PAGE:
Russia claimed that there would be sanctions or punitive measures employed against Kenya; straight after, Morocco claimed the Council had supported withdrawing military support and African Union sanctions. Indeed, Morocco has put forward a resolution proposing punitive sanctions – which is not signed by Russia, China, or many states at all. This reporter is of the opinion that, like with the Iraq War, the Kenyan seizure of Jubaland will ultimately be for the better of its population. Readers’ mustn’t forget that to make an omelette, you have to break some eggs – or Somalis. However, this lack of any consensus by the Security Council makes us feel very, well… insecure.

A Full Night’s Sleep, and the ILC is Finally on a Roll

By Alex Wilde for The Washington Post

Following yesterday’s slow start, the members of the ILC have decided to restrict the debate to key concepts instead of juggling multiple issues at once. This is highly welcome, as it allows complex ideas to be unpackaged in a manner conducive towards a thorough report.

The fundamental norm of ‘Responsibility to Protect’ faces little disagreement by delegates. The criteria supporting the principle outlined in Articles 136 and 137 of the World Summit Outcome 2005 received equal support. Delegate 2 stated in an interview with this journalist that the threshold contained within these Articles is sufficient as they limit grounds for intervention to extreme cases (i.e. genocide, war crimes, ethnic cleansing, etc). The WSO criteria should be accepted without alteration as inclusion of new criteria could result in arbitrary reliance on principles to pursue intervention on grounds that may not necessarily be humanitarian. These sentiments were echoed by the majority of delegates during debate.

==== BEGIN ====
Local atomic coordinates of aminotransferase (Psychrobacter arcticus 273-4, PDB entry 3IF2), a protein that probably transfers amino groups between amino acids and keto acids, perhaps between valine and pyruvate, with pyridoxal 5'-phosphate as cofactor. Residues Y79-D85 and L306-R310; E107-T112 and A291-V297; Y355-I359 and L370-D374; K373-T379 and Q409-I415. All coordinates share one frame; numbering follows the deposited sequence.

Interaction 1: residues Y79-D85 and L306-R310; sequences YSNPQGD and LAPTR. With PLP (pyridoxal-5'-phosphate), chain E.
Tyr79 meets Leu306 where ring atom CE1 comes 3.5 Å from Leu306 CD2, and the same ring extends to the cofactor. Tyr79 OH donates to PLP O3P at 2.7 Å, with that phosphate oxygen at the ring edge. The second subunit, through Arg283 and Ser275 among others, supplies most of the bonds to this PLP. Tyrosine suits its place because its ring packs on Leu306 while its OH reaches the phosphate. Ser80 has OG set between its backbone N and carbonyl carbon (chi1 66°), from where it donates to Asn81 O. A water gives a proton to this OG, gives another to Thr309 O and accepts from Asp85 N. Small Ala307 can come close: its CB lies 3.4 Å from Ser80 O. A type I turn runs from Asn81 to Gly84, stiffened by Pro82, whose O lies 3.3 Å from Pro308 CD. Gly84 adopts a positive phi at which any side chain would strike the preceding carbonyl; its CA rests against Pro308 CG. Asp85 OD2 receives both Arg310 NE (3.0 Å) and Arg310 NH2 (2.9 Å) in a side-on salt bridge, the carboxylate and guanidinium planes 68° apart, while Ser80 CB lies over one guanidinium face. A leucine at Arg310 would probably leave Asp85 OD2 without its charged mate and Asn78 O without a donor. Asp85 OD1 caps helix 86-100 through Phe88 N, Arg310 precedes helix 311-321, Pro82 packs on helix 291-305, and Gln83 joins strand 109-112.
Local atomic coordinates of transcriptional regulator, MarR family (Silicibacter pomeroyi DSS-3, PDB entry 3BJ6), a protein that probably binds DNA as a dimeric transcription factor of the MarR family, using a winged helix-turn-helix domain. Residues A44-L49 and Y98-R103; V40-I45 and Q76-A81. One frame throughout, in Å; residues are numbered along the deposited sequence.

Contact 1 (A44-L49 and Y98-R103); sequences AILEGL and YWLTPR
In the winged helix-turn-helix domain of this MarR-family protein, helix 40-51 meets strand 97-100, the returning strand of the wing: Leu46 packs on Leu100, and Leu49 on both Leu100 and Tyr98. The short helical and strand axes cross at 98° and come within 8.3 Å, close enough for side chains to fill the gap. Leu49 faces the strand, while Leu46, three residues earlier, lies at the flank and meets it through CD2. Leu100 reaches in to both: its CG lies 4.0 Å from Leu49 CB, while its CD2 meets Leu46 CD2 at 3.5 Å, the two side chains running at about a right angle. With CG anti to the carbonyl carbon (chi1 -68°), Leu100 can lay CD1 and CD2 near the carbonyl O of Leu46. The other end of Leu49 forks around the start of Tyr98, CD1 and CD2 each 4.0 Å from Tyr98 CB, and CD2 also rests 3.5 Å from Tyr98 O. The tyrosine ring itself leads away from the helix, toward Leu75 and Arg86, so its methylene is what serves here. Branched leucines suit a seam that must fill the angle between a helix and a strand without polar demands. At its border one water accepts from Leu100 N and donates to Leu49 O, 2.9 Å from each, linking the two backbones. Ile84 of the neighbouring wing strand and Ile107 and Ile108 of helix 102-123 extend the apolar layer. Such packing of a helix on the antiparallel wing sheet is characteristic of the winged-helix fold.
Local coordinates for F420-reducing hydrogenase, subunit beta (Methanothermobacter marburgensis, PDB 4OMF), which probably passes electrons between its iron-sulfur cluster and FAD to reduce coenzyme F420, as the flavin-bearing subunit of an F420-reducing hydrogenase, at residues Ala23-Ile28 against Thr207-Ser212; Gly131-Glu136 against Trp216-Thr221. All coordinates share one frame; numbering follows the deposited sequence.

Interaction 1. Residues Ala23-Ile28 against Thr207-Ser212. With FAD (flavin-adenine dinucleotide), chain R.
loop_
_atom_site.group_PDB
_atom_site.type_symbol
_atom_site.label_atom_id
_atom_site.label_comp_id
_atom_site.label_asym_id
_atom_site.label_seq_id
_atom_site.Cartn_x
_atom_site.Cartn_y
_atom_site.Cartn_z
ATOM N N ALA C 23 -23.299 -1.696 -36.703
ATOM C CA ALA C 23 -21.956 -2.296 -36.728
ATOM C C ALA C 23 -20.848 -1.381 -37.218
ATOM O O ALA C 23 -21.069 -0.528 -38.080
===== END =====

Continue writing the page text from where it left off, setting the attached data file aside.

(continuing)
On the ever-present issue of state sovereignty, all delegates agreed on the basic point that sovereignty should be treated as supreme under the UN Charter, however the operation of R2P effectively prioritises the need to address human rights abuse over matters of state concern. Discussions were framed in purely legalistic terms; the positions of humans themselves have only been referenced fleetingly.

Finally, discussions on the conduct of military intervention are underway with a variety of opinions expressed. Delegate 5 is of the firm opinion that their needs to be a categorisation of cases that replicates the WSO criteria in the final report. When asked whether intervention could be conducted to prevent escalation of potential conflict, the Delegate warned that pre-emptive action potentially falls outside of UN Security Council powers outlined under Ch VII of the UN Charter. When further questioned on the ability of the UNSC to carry out intervention on the basis of its poor record, the Delegate understood such criticism, though she believed questions of UNSC effectiveness should not be addressed during this session.

Delegate 7 in response suggested intervention by regional bodies as an alternative to relying on the UNSC to carry out such operations, citing the 1990s Kosovo intervention by NATO as an example. Delegate 5 quickly delivered a rebuttal, claiming the NATO intervention to be illegal and not permitted under the international legal framework. If regional organisations were to play a role, they would have a limited position under the framework, she claimed.Discussions continue with many more issues left to resolve.